Correcting Racial Injustice: Forensic DNA Technology and the Exoneration of the Wrongfully Convicted

65 Pages Posted: 19 Apr 2023

See all articles by Rocco D'Este

Rocco D'Este

University of Sussex

Noam Yuchtman

Center for the Protection of Human Rights (CPHR) - LSE

Abstract

We study the effects of laws streamlining access to post-conviction forensic DNA technology ("DNA laws"). We present a conceptual framework in which DNA laws' effects differ by race due to unequal access to non-DNA exoneration technologies. Consistent with the framework's predictions, we find that DNA laws: (i) increased DNA-based exonerations for Blacks and non-Blacks; (ii) increased total exonerations for Blacks, while non-Blacks exhibit substitution across exoneration technologies and smaller effects on total exonerations. We estimate that without DNA laws, around 100 wrongfully convicted Black Americans would have died in prison, with wrongfully convicted Blacks spending over 1,800 additional years imprisoned.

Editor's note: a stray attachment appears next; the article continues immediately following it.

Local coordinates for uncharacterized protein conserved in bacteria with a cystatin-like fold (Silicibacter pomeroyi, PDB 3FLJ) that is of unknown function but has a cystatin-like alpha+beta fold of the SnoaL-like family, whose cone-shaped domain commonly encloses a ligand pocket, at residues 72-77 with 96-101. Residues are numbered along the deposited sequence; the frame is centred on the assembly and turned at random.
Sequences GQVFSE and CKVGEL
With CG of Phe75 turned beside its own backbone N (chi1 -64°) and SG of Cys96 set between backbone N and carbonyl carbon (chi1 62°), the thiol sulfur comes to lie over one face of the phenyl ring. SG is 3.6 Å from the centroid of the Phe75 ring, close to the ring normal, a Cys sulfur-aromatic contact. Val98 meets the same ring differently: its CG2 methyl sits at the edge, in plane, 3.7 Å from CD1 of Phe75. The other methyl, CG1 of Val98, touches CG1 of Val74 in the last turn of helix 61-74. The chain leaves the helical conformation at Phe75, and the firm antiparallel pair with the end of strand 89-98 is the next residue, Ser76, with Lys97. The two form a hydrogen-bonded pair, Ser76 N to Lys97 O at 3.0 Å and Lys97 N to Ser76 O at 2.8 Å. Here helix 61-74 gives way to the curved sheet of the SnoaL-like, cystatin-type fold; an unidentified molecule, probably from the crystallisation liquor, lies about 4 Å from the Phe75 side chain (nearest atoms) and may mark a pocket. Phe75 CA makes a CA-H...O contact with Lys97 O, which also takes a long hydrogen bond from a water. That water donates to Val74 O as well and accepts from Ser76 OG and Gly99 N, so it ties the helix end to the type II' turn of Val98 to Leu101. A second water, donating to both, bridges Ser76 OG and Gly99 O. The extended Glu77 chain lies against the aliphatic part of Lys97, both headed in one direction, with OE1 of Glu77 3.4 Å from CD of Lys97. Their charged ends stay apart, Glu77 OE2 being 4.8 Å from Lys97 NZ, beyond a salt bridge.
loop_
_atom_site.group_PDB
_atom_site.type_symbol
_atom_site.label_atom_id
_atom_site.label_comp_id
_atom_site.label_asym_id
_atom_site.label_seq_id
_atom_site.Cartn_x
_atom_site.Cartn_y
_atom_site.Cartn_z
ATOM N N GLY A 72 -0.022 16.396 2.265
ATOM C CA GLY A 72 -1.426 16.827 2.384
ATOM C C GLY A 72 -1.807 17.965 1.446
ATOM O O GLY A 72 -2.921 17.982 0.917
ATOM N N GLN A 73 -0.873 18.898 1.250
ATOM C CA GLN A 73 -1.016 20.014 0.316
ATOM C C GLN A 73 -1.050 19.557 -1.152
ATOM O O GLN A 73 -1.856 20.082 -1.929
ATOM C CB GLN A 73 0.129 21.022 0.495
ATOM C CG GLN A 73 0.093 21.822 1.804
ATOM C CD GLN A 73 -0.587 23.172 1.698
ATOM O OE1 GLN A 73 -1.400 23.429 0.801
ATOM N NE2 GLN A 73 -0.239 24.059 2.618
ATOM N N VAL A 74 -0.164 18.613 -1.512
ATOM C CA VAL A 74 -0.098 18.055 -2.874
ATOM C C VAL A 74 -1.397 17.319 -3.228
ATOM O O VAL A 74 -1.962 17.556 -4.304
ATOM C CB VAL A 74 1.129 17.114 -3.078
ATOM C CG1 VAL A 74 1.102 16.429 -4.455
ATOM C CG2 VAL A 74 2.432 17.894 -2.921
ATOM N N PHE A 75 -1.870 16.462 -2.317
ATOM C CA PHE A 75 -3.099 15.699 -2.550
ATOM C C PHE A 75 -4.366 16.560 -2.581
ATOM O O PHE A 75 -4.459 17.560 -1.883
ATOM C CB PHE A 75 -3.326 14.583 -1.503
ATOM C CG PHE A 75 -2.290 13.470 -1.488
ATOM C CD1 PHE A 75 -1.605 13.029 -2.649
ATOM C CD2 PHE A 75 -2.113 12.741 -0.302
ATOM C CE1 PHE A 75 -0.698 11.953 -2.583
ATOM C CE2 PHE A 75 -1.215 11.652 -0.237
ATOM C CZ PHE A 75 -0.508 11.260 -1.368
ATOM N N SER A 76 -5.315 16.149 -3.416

Keywords: racial inequality, criminal sentencing, legal institutions, technology and justice

JEL Classification: K40, J15, D63

Suggested Citation

D'Este, Rocco and Yuchtman, Noam, Correcting Racial Injustice: Forensic DNA Technology and the Exoneration of the Wrongfully Convicted. IZA Discussion Paper No. 16076, Available at SSRN: https://ssrn.com/abstract=4422828 or http://dx.doi.org/10.2139/ssrn.4422828

Rocco D'Este (Contact Author)

University of Sussex

Sussex House
Falmer
Brighton, BNI 9RH
United Kingdom

Noam Yuchtman

Center for the Protection of Human Rights (CPHR) - LSE

Oktobrova 65, 08001 Presov
Bratislava
Slovakia

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